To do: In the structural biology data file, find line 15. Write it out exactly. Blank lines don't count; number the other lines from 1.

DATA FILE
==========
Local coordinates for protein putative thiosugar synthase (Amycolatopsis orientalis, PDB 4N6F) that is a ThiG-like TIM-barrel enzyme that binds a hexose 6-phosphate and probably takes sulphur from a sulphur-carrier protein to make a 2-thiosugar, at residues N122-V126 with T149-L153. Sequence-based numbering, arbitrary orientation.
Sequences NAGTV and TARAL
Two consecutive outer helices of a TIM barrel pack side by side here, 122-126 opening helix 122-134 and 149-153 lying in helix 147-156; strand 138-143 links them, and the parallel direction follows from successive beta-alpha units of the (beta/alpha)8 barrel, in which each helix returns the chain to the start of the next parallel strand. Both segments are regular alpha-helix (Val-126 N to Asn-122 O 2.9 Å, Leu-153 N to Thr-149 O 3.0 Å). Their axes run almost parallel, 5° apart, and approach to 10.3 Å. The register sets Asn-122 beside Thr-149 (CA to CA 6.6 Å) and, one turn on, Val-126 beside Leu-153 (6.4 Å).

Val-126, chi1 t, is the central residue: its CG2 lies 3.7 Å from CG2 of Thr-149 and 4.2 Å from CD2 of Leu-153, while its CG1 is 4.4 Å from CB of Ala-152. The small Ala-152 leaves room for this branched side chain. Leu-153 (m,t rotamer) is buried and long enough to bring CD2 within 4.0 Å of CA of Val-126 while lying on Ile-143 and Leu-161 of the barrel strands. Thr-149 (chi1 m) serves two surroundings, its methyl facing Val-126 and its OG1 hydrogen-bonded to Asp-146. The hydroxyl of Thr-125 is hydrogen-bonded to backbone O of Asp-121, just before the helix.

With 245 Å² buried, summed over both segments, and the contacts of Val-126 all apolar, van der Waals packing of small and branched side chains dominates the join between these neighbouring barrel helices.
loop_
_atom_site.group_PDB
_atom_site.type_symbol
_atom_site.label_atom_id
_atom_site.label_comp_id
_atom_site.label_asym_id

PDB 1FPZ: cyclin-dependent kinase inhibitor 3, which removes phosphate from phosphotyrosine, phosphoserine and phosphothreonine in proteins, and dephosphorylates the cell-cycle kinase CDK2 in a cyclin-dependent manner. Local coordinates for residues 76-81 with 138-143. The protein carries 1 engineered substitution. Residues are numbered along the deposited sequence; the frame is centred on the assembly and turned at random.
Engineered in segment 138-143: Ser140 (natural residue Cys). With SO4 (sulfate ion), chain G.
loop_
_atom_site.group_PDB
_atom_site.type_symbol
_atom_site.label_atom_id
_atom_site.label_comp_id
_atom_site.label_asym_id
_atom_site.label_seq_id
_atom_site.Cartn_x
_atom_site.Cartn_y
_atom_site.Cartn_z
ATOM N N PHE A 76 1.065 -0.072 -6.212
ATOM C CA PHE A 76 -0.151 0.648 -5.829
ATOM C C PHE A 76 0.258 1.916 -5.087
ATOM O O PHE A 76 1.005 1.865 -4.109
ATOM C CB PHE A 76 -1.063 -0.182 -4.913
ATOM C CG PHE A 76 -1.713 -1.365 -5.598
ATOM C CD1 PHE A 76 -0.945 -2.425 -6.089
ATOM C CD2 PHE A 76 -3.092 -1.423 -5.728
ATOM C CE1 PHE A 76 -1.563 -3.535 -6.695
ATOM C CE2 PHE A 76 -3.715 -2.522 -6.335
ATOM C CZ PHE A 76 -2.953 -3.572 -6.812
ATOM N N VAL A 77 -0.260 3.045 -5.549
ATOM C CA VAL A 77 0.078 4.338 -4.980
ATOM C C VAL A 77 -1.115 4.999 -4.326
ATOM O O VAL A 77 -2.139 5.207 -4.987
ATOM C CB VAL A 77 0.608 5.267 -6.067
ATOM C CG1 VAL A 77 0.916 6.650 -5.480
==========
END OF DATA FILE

_atom_site.group_PDB